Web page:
I wandered out to pick the final raspberries of the summer on a gorgeous fall day. Zeke sent me behind his house to blow off some steam. The editing had been getting intense. The sweetness of the berries consumed my attention. They were plump and almost past ripe, dark red, but just right, at least on that day. I intended to fill the Tupperware in my hand to share with Zeke and Alys, but instead I became intoxicated by their flavor and ended up with only a token handful to share. In a way I regretted this token. I wanted every last berry in this patch for myself. Not because I was being selfish but because I wanted to feel completely uninhibited in the pleasure of the moment. It’s only with great self control that I saved any. The idea of compromise and the brilliant blue of the sky brought me back to the task at hand, as the air filled with the sharp clarity of autumn brought on by the cool of evening descending.
After seven hours we still had more editing to do. We had reached a moment in our decision over a particular section in Rachmaninoff where the age old question of passion or precision emerged, a choice between a performance with sweep and character, or a slower more careful one with every note speaking exactly. This argument offered me the opportunity to discover my core values, but it also stirred up an ocean of passion. Since we were at an impasse we decided to revisit the question after a dinner break.
Mostly the editing had been going well in terms of team work, but the decisions were not always easy. Since so much is possible these days with technology, it’s hard to know when to draw the line. We can splice in single notes or reconstruct whole passages measure by measure. Since it’s easy to lose the character of the initial performance in the process of editing away things you don’t want, we had spent most of the day hunting for the takes that were mostly good and using them as whole as possible. But as we grew tired, one or the other of us started wonderIng about this slightly swooped note, a scratchy tone, a missed piano bass note, ensemble mishaps and the edits began to increase.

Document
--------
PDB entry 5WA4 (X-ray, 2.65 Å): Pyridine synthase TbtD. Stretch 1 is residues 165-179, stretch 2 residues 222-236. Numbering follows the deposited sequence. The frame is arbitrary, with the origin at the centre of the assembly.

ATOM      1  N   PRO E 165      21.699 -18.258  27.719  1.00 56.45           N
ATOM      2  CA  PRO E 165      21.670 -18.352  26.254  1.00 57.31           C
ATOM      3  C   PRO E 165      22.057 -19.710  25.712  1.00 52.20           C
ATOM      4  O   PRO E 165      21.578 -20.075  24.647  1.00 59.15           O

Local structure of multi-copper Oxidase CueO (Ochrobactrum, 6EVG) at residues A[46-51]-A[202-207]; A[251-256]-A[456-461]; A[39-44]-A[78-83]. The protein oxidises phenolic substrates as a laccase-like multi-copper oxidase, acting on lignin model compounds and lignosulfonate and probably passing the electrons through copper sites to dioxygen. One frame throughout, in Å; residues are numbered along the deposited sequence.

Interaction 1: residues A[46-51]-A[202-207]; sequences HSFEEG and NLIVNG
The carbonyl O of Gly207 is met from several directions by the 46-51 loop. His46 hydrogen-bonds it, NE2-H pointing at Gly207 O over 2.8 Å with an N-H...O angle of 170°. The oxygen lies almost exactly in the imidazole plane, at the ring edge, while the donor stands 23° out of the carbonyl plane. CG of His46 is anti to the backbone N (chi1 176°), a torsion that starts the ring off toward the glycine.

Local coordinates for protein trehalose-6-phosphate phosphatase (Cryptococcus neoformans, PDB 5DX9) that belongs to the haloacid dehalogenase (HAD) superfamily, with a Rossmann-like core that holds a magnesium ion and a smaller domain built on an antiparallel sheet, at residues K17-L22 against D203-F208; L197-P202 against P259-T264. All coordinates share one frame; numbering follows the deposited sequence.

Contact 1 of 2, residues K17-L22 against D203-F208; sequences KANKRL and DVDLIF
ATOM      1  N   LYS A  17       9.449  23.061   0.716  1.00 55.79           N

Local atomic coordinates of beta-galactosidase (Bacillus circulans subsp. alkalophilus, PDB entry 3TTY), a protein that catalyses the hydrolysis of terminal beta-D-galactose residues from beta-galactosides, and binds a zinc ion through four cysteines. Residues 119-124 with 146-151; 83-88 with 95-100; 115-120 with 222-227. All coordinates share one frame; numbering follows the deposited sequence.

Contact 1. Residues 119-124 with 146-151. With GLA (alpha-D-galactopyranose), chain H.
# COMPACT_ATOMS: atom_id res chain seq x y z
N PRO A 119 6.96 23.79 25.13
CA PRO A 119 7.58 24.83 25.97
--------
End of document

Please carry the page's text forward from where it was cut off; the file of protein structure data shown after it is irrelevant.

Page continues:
It’s humbling to listen to 15 hours several times over of a your playing and natural to start to get bugged by little imperfections. While it’s true we don’t want to distract our listeners with bloopers, how do we know when we are listening with the microscopic ears of editing that inevitably magnify everything, and when a note is truly out of tune enough to justify possibly breaking up the flow of the passage? Could I have the strength to hear my imperfections set in stone, repeated, reproduced and immortalized?
My mom told me when I was a child that when artists in Islamic countries weave rugs they intentionally leave an error so as not too offend Allah. I always loved this idea. When I was younger it gave me permission to be imperfect. As my values have shifted over the years I hear another message in this story- a reminder that when we offer our art in devotion to something larger than ourselves, whatever God we may serve, we walk away from the conversation all together of perfectionism. As a musician I do always strive for excellence, but It is only when fear of vulnerability or embarrassment or pride, narcissism and a lack of humility take charge that a need for perfection trumps my music making. When this happens the joy disappears and I am in a hungry relentless search for positive self reflection. It’s a dead end.
As I stood in the raspberry patch that day, I became aware that I had shifted to a new place of comfort and the resulting courage to embrace my strengths and weaknesses. To step forward owning both my light and shadow. And in my heart I promised that I could indeed bear to hear my imperfections set in stone, repeated, reproduced and immortalized if the result would bring joy to people.
I returned inside with my meager harvest of raspberries. Nobody seemed to want them anyway, so I devoured the rest. We took a long dinner break, then returned to our listening. We found the best compromise possible, and several hours later, at last, we finished with our edits. I carried the marked score to my car like precious cargo to be mailed in the morning to our recording engineer. Alys followed me as we wound in the dark down the long Vermont dirt road.